2015 El Nino and the U.S. Grain Markets

Andy Waldock  |

The National Oceanic and Atmospheric Administration (NOAA) has repeatedly stated the growing case for the 2015-2016 El Nino event. While much has been discussed in the headlines, very little of the conversation has focused on the commodity price impact that the most significant El Nino weather pattern since 1997 could have on U.S. crops. This week, we'll begin our look at how the U.S. grain markets performed during 1997-1998 El Nino and continue this line of thought through the global grain markets next week before finishing this segment with a look at El Nino's impact on energy prices.

NOAA has confirmed a 90% chance of El Nino's impact through the fall and an 85% chance of El Nino continuing through the spring. El Nino is caused by a warming of the Pacific waters off the west coast of the United States. Weather patterns, like the jet stream become displaced from their usual routes thus, affecting our normal weather patterns. Since this weather event impacts both the current year's crops as well as next year's, we've expanded our charts to cover both using the actual traded contracts from those time periods. Any market, like beans, that shows a large gap is due to the roll over from one month to the next with July to November soybeans typically showing the largest gap when examining historical futures contracts.

This year's El Nino event is comparable to the largest on record, 1997. This year's is slightly larger and more northern.

It's always been my belief that the markets ultimately get the prices and analysis correct. I place little faith in the hyperbole of a TV personality trying to hold an audience through a commercial break. Therefore, this week's will be light on text but, long on charts. The way we see it, there are two issues to addressed. First is, "How were the crops affected in their primary growth areas?" The second, "How has the growing pattern changed in the last 20 years?" Crop production has become a much more global endeavor over the last 20 years so, we'll look at the U.S. futures charts, the commercial trading positions in those markets and finally, the current global distribution of production for each market.

The U.S. corn market saw very little impact due to bad weather, as a result, prices continued to dive through the fall of 1997 and through the spring of 1998.

The corn market is still primarily focused on the U.S. although, China has grown tremendously in an attempt to keep up with their own growth and livestock markets.

Global corn production by percentage.

The second most U.S. centered crop is soybeans. We did not analyze the derivative products of soybean meal and soybean oil. Once again, the impact on the U.S. crop was benign to say the least.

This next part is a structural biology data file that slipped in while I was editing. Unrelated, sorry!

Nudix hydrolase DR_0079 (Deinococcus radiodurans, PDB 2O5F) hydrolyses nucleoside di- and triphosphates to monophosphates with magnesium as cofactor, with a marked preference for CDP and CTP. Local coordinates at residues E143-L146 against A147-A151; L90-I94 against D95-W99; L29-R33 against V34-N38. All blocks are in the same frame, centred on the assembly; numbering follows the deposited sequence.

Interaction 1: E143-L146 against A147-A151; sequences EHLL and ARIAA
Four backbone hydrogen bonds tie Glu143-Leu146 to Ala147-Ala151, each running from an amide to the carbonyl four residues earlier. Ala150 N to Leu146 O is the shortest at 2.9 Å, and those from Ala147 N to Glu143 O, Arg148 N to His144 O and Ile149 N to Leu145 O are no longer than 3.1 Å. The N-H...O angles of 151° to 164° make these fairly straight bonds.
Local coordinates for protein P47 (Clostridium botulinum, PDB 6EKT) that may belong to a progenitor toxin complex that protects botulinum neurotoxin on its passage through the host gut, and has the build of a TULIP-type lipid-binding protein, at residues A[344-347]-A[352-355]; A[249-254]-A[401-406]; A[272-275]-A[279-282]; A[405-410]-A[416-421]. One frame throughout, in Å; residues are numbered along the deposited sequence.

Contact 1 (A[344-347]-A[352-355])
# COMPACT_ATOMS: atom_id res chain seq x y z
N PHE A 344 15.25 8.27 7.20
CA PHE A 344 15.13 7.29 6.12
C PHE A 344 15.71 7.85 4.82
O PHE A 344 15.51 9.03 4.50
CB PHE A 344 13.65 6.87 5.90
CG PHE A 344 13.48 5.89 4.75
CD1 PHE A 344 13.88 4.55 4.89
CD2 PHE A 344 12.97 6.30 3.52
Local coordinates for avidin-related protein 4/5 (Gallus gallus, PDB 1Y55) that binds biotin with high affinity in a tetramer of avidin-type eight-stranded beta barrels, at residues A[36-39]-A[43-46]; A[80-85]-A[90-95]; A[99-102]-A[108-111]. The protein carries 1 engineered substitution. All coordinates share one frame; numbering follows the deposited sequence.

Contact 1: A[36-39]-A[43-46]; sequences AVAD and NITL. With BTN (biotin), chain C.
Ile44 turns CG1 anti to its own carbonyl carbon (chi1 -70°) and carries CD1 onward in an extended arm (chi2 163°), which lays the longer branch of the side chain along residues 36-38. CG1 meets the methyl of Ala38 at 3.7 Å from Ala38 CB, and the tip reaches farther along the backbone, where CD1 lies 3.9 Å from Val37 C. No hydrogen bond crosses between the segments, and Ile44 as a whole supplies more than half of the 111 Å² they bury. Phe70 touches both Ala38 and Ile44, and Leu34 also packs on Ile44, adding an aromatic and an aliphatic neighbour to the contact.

Soybeans were also minimally impacted by the El Nino event of 1997.

Soybeans begin to broadened our world production view as Brazil and Argentina have become major players over the last 20 years. Therefore, the impact of this year's El Nino becomes less of a known quantity. We'll continue to follow the commercial traders and let them determine the market's value pricing while we hope to ride along and profit from bits and pieces of their analysis departments.

The growth of soybean production by both Brazil and Argentina has been tremendous over the last 20 years. This will make the global crop tougher to predict.

Finally, we'll end with the wheat market. This is clearly the most global of the three major grain markets. This is also one of the few markets that saw some action created as a result of the 1997 El Nino. Does anyone else remember the Australian drought?

The wheat market was the only one of the three primary grains to experience much of a volatility uptick due to 1997's El Nino.

Europe has already experienced one of its hottest summers on record. Considering that wheat is the most perishable of the three major grains, it makes sense that so much is locally produced. However, given the possible dislocations due to regional weather anomalies, it could be that the declining wheat acreage in the in the U.S. could add to global deficiencies. However, as with corn and soybeans, the trend in the U.S. has been lower crop prices and we see very little reason for this to change.

Wheat, the most globally produced of the three main grains could be susceptible to regional weather concerns.

We've analyzed the behavior of the commercial traders in the U.S. grain markets based on the 1997 El Nino episode and frankly, the correlation between the commercial traders' net position and the individual grain market's direction remain intact even in a weather dominated season. When looking at the futures charts above, note that the commercial momentum is typically positive as the grain markets are building a medium term trough and the commercial trader momentum turns negative before or, as the markets display topping action. As far as we're concerned, we'll let companies like Cargill, ADM and ConAgra put their best analysts on it and wait for their actions to be reported by the CFTC in the weekly Commitments of Traders Report. Commercial momentum is the first screen in all of our Cot Signals programs.

DISCLOSURE: The views and opinions expressed in this article are those of the authors, and do not represent the views of equities.com. Readers should not consider statements made by the author as formal recommendations and should consult their financial advisor before making any investment decisions. To read our full disclosure, please go to: http://www.equities.com/disclaimer



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